The 2016 Ohio Thoroughbred Race Fund will be worth $5.79 million, up 4.2% from last year under a proposal approved by the Ohio State Racing Commission Jan. 26.
The OTRF, which provides money for state-bred purses, supplements, and breeders' awards, has greatly increased the last few years because of racetrack video lottery terminal revenue and a quarterly cut of revenue from four non-track casinos in Ohio.
The Ohio-bred stakes schedule will be valued at $3.45 million, which includes $750,000 for the five Best of Ohio championship races. The divisional championships will be held for the first time at Hollywood Gaming at Mahoning Valley Race Course Nov. 29.
All Ohio-bred stakes are funded 35% from the OTRF and 65% from the horsemen's purse account; the OTRF will contribute about $1.2 million, the same as in 2015.
The Ohio Horsemen's Benevolent and Protective Association by contract contributes 10% of its VLT purse share to fund Ohio-bred races. This year horsemen will provide $2.14 million, down from $3.3 million last year when carryover funds from 2014 were added to the total.
The Ohio HBPA has 10-year contracts with Mahoning Valley and ThistleDown Racino. Thus far it has been unable to reach a deal with Belterra Park Gaming. Ohio HBPA executive director Dave Basler said the horsemen's contribution goes to the OTRF, which then distributes the money to all three Thoroughbred tracks in the state.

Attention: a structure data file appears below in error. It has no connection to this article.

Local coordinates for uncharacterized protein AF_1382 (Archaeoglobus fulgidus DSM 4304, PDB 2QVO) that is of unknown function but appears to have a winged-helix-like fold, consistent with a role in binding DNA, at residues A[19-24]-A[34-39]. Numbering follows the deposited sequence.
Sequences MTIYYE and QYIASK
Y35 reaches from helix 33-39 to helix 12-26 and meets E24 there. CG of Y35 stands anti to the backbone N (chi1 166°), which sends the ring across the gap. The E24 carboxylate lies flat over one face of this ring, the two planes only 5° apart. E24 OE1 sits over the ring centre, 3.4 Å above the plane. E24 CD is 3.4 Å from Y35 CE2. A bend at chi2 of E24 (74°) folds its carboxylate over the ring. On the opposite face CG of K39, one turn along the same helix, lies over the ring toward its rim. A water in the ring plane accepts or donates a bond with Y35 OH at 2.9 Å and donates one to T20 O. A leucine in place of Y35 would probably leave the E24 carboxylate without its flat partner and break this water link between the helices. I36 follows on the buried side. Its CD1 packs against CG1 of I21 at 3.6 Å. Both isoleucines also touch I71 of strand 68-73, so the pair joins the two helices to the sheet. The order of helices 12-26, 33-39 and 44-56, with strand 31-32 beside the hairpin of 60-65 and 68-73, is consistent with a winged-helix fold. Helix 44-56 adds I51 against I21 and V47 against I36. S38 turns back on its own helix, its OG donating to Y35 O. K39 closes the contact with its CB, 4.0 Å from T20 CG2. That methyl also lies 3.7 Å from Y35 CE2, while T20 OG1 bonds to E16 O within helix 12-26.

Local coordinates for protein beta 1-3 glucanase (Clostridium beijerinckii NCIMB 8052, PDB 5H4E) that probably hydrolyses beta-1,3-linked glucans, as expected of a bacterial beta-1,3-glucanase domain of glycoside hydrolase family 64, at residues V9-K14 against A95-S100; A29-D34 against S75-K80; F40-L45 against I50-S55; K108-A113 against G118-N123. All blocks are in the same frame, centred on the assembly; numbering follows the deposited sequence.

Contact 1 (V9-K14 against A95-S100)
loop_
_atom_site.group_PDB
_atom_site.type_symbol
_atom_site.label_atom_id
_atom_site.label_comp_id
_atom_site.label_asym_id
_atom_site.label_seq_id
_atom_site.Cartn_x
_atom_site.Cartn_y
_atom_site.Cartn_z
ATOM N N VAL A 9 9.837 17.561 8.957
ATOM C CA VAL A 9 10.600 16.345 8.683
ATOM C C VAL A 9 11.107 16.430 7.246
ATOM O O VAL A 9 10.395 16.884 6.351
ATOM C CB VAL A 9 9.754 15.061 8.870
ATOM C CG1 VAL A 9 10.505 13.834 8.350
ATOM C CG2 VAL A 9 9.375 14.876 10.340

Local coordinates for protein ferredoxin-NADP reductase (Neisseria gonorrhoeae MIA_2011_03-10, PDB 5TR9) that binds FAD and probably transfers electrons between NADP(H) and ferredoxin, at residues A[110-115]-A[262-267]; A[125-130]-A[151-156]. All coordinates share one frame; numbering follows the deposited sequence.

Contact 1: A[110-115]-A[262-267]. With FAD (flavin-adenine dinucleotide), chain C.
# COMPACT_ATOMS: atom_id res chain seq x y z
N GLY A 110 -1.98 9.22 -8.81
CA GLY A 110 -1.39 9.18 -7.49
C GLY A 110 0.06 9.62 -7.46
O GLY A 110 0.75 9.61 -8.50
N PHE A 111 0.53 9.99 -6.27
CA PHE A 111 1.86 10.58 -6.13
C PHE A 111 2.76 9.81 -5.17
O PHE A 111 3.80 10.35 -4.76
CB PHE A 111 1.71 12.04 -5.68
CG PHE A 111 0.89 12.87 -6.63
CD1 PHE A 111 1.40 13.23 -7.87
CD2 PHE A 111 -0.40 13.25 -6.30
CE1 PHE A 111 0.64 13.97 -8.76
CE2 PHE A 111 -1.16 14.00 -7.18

As for the Best of Ohio, horsemen will contribute $487,000 of the total $750,000 in purses.
"We pushed for the return of a three-track (rotation) for the series," Basler said. "It's fair because we have horsemen in the northern and southern parts of the state. It's also a substantial hit to the on-track purse account at each facility."
Broodmare awards this year will total $1.56 million, up 6.8% from last year, while stallion awards will increase 5%, from $219,000 in 2015 to $230,000, according to OTRF documents.
In a change from previous years, broodmare (15% of the purse) and stallion awards (10%) will be paid to the breeders of horses that finish first, second, or third in eligible races. The OTRF also changed conditions to ensure specific races are included in condition books on a regular schedule throughout the year.
The Ohio-bred program has two components: Ohio-registered horses must be foaled in the state but mares can be bred to out-of-state stallions, while Ohio-accredited horses must be the progeny of state-based stallions. Under the OTRF, not less than 10% but not more than 25% of total funds must go toward accredited overnight races; for stakes, 25% of the total pool must go to accredited runners.
The OTRF has set aside $2.59 million for Ohio-bred overnight races in 2016 based on number of racing dates at each track. That equates to $883,000 at Mahoning Valley and ThistleDown and $823,000 at Belterra Park.